Sign of Albain or Scotland

Scottish Gaelic And Glasgow University

Sign of Albain or Scotland
Alba – Albain – Scotland

The University of Glasgow or Oilthigh Ghlaschu is celebrating its historic links with the Scottish-speaking communities of Scotland thanks to a project called Sgeul na Gàidhlig aig Oilthigh Ghlaschu, as reported by the Scotsman newspaper:

“ONE OF Scotland’s oldest universities has had a continuous presence of Gaelic speakers for more than 500 years, a new study has found.

Researchers found that the Gaelic presence at the University of Glasgow dates back to the 15th century, 450 years before Gaelic was available as a subject of study at the institution.

The findings were made during research for the Sgeul na Gaidhlig aig Oilthigh Ghlaschu’ / ‘Gaelic Story at the University of Glasgow’ project which reveals the “untold history” of the language at the institution.

It found that Gaelic speakers educated at the university have contributed to a wide range of disciplines over the centuries, ranging from medicine, astronomy, mathematics and science, to philosophy and theology as well as Celtic and Gaelic Studies.

A new online resource containing findings from the study will be launched at a public lecture at the university tomorrow evening.

Roibeard Ó Maolalaigh, Professor of Gaelic at the University of Glasgow, who led the study, said: “This unique project has revealed the extraordinary contribution made by Gaels down through the centuries to society both at home and abroad.

“Although Gaelic is often hidden from view and silent in official records, Gaelic was a central part of the lives and identities of hundreds of thousands of people living and working in the West of Scotland throughout the ages.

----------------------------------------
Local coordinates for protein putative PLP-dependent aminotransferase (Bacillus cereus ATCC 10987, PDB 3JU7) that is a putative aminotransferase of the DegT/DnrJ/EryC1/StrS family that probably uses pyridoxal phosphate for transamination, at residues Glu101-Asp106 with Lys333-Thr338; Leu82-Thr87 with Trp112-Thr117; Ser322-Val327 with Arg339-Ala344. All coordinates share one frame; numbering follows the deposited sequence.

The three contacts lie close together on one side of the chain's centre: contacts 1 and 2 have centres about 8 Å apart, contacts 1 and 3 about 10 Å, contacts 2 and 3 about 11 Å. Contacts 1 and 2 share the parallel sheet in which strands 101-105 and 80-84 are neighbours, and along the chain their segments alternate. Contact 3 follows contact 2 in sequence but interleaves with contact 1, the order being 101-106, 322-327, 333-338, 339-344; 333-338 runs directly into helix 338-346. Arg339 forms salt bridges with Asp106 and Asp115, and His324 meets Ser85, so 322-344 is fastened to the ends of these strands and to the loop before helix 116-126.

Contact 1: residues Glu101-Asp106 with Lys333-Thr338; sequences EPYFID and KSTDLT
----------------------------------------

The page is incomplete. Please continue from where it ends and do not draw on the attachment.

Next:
Gaelic is now spoken by 1 per cent of the population but it was spoken by up to a half of the population when the university was founded in 1451 and the University of Glasgow has always had a Gaelic minority.

This untold history deserves to be told, not least for the outstanding role models it provides for younger Gaels.”

You can read more about the research project through these links: Scottish (Scottish Gaelic) or English.

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7 comments

  1. Rather depressing to read the various anti-Gaelic posts in the Scotsman – one thought the language crossed all religious and political divides (indeed, Na Eilean Siar delivered one of the proportionally largest “No” votes in September)? Also, if Lallans can fight its corner against the hegemony of Standard English, then Northern nationalists may in turn treat Ulster-Scots with a greater respect.

    1. I don’t know much about the Scotsman, but the press and media nowadays are really blatantly only publishing those select materials that support whatever agenda they are following, even when it conflicts with reality. Including removing posts, or skewing numbers to indicate non-representative “public” sentiments. As for the “Western Isles,” that is mostly old folks who were scared for their pensions due to masterful manipulation. I like their “bi-lingual” site.

      1. That’s why you should get your info from multiple sources and try to figure out the truth yourself.
        That’s why I’m following this blog despite the fact that it’s obvious that the author is heavily biased.

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